Resource Roundup: Community Violence

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A young man looks wistfully through a chain-link fence.

In many communities, young people experience and witness violence every day. They may fear walking outside and going to school and feel that they are constantly in danger. These resources can help you give young people tools to stay safe.

Two short publications for youth from the National Child Traumatic Stress Network tackle the topic of community violence head on. Youth can use the 1-page checklist "Violent Places, Dangerous Times: Does Community Violence Control Your Life?" (PDF, 483KB) to determine if they’ve been affected by violence outside the home. If the answer is yes, young people can go to the fact sheet "Community Violence: Reactions and Actions in Dangerous Times" (PDF, 2MB) for advice and encouragement. The handout lets youth know they are not alone, advising them to talk to a trusted adult about their fears and concerns. A list of hotlines is helpful for young people if they don’t have someone nearby to reach out to.

The National Forum on Youth Violence Prevention is a network of communities and federal agencies that work together, share information and build local capacity to prevent and reduce youth violence. Established in 2010, the forum developed the "Strategic Planning Toolkit for Communities" (PDF, 382KB). It’s a useful tool if your city or community wants to launch or revisit a comprehensive action plan to prevent violence by and against young people. The toolkit lays out a four-step process:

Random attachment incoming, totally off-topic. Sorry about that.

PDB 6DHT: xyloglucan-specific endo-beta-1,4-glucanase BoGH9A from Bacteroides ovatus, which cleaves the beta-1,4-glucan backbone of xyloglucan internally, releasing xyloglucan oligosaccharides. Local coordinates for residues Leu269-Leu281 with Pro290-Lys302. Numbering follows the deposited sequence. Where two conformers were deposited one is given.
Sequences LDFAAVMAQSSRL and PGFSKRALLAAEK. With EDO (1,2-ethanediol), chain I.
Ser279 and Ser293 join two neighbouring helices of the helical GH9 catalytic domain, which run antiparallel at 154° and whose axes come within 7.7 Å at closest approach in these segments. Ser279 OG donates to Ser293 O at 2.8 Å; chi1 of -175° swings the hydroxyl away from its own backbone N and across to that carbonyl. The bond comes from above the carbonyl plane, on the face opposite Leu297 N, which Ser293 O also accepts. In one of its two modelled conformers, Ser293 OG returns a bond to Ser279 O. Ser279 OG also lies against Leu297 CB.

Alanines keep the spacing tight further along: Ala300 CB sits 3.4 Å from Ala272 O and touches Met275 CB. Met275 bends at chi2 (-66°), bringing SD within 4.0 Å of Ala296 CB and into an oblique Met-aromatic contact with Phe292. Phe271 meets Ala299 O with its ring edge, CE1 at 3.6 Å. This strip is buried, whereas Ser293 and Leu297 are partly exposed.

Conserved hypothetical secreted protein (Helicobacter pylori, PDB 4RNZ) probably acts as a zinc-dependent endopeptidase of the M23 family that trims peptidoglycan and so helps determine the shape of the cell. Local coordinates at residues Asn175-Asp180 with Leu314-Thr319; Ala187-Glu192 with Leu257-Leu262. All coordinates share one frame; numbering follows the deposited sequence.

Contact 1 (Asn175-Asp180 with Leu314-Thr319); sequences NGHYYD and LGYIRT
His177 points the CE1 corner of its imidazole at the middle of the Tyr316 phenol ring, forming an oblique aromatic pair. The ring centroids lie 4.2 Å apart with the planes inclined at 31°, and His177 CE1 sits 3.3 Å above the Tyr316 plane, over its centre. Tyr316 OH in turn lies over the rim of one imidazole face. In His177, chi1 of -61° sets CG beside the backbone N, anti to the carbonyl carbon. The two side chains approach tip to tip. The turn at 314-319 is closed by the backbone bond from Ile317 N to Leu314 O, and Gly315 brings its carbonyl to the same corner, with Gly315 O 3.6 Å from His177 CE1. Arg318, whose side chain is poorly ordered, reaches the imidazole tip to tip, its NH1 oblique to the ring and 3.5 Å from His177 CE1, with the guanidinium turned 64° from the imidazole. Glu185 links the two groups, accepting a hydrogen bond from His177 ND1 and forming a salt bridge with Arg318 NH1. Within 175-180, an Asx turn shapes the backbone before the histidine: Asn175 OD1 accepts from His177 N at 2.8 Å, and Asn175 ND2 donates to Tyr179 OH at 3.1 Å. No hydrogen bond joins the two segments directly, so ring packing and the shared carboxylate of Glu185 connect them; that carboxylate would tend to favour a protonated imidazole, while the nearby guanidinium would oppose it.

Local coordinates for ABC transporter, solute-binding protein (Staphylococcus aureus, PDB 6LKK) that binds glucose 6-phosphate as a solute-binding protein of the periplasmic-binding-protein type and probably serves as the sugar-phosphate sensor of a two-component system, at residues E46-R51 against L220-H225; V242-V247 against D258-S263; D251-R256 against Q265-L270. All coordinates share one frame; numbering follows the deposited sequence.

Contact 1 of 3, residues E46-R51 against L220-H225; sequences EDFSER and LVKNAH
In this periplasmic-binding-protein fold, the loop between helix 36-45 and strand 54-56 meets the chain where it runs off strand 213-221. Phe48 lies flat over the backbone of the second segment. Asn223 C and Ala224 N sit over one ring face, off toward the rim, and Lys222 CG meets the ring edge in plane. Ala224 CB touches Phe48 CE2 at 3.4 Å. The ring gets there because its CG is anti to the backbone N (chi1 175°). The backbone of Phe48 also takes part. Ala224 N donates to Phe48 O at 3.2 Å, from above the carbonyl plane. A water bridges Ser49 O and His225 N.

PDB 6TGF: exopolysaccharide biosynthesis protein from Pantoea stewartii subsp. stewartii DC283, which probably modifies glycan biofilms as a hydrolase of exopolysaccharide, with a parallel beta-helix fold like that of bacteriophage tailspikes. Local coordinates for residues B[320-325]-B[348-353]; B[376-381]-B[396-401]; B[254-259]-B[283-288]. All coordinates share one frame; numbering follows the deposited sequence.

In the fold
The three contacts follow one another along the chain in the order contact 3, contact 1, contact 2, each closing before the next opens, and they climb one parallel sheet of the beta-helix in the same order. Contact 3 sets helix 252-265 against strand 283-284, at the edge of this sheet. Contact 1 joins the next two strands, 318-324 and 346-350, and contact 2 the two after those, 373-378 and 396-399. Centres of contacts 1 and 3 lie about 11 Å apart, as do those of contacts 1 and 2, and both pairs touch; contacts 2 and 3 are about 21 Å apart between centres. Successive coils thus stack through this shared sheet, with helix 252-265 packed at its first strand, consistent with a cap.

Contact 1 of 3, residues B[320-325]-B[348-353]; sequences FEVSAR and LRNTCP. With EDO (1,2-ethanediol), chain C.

Step 1: Build Partnerships and Raise Awareness

1.1: Initiate a call to action.

1.2: Agree on a common vision of success

1.3: Organize a structure for developing the plan.

Step 2: Gather and Use Data to Inform Strategies

2.1: Review current youth violence research and evidence.

2.2: Collect and share local data on youth violence.

2.3: Use the data to inform strategy selection.

2.4: Identify resources and assets.

Step 3: Write the Plan

3.1: Develop strategies and goals.

3.2: Match resources to strategies and goals.

3.3: Develop measurable objectives and activities.

Step 4: Implement the Plan

4.1: Work the plan.

4.2: Revisit and update the plan.

The Centers for Disease Control and Prevention is also tackling the issue of youth violence. Its national initiative Striving To Reduce Youth Violence Everywhere, or STRYVE, helps communities take a public health approach to preventing youth violence—stopping it before it even starts.  If you want to learn about the approach, take the STRYVE online training designed to familiarize you with the key concepts and strategies of youth violence prevention.

Publications discussed here do not necessarily reflect the views of NCFY, FYSB or the Administration for Children & Families.

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